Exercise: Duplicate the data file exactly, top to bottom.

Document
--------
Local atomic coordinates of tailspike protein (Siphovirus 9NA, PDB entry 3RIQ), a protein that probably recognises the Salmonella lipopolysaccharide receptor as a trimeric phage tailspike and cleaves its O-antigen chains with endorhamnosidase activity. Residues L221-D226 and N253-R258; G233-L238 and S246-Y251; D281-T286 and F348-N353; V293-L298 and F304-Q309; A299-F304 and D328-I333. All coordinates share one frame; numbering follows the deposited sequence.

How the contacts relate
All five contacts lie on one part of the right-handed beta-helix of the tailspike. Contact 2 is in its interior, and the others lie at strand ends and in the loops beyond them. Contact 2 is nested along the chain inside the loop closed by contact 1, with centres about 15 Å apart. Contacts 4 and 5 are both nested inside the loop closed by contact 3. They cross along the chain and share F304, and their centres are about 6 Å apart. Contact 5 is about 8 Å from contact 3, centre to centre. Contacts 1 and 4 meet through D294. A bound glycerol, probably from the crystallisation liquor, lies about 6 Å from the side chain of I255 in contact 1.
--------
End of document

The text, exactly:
Local atomic coordinates of tailspike protein (Siphovirus 9NA, PDB entry 3RIQ), a protein that probably recognises the Salmonella lipopolysaccharide receptor as a trimeric phage tailspike and cleaves its O-antigen chains with endorhamnosidase activity. Residues L221-D226 and N253-R258; G233-L238 and S246-Y251; D281-T286 and F348-N353; V293-L298 and F304-Q309; A299-F304 and D328-I333. All coordinates share one frame; numbering follows the deposited sequence.

How the contacts relate
All five contacts lie on one part of the right-handed beta-helix of the tailspike. Contact 2 is in its interior, and the others lie at strand ends and in the loops beyond them. Contact 2 is nested along the chain inside the loop closed by contact 1, with centres about 15 Å apart. Contacts 4 and 5 are both nested inside the loop closed by contact 3. They cross along the chain and share F304, and their centres are about 6 Å apart. Contact 5 is about 8 Å from contact 3, centre to centre. Contacts 1 and 4 meet through D294. A bound glycerol, probably from the crystallisation liquor, lies about 6 Å from the side chain of I255 in contact 1.